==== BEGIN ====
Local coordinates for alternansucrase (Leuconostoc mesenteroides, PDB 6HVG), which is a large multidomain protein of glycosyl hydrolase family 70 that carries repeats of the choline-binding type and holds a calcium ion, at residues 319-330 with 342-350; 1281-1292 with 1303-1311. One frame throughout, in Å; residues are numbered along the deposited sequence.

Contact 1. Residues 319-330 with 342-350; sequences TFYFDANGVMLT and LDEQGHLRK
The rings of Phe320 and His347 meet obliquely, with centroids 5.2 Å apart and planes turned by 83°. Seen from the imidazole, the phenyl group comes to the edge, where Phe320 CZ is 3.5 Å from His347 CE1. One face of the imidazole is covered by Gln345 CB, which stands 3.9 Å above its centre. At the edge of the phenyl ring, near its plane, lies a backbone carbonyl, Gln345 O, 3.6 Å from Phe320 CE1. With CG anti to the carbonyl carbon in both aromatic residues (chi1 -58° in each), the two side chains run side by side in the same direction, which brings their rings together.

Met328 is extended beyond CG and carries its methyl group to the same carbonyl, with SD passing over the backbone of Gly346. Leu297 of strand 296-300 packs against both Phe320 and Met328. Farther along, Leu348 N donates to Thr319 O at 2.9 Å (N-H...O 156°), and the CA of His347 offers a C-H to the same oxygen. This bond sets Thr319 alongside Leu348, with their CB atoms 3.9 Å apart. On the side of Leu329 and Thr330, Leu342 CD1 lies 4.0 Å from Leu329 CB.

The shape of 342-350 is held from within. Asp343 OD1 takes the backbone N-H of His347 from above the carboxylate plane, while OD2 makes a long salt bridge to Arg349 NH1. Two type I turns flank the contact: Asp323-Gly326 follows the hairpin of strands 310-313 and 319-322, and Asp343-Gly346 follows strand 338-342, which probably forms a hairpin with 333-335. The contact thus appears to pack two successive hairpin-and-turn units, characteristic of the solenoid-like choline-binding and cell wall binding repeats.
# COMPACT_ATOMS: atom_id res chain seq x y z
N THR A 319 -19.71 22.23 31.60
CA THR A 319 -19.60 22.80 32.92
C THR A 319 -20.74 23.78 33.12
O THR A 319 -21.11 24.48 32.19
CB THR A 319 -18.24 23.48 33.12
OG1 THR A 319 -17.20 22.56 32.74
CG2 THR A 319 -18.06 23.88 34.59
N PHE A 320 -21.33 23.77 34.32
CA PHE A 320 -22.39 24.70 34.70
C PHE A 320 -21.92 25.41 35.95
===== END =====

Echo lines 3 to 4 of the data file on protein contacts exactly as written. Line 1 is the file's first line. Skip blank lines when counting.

The rings of Phe320 and His347 meet obliquely, with centroids 5.2 Å apart and planes turned by 83°. Seen from the imidazole, the phenyl group comes to the edge, where Phe320 CZ is 3.5 Å from His347 CE1. One face of the imidazole is covered by Gln345 CB, which stands 3.9 Å above its centre. At the edge of the phenyl ring, near its plane, lies a backbone carbonyl, Gln345 O, 3.6 Å from Phe320 CE1. With CG anti to the carbonyl carbon in both aromatic residues (chi1 -58° in each), the two side chains run side by side in the same direction, which brings their rings together.

Met328 is extended beyond CG and carries its methyl group to the same carbonyl, with SD passing over the backbone of Gly346. Leu297 of strand 296-300 packs against both Phe320 and Met328. Farther along, Leu348 N donates to Thr319 O at 2.9 Å (N-H...O 156°), and the CA of His347 offers a C-H to the same oxygen. This bond sets Thr319 alongside Leu348, with their CB atoms 3.9 Å apart. On the side of Leu329 and Thr330, Leu342 CD1 lies 4.0 Å from Leu329 CB.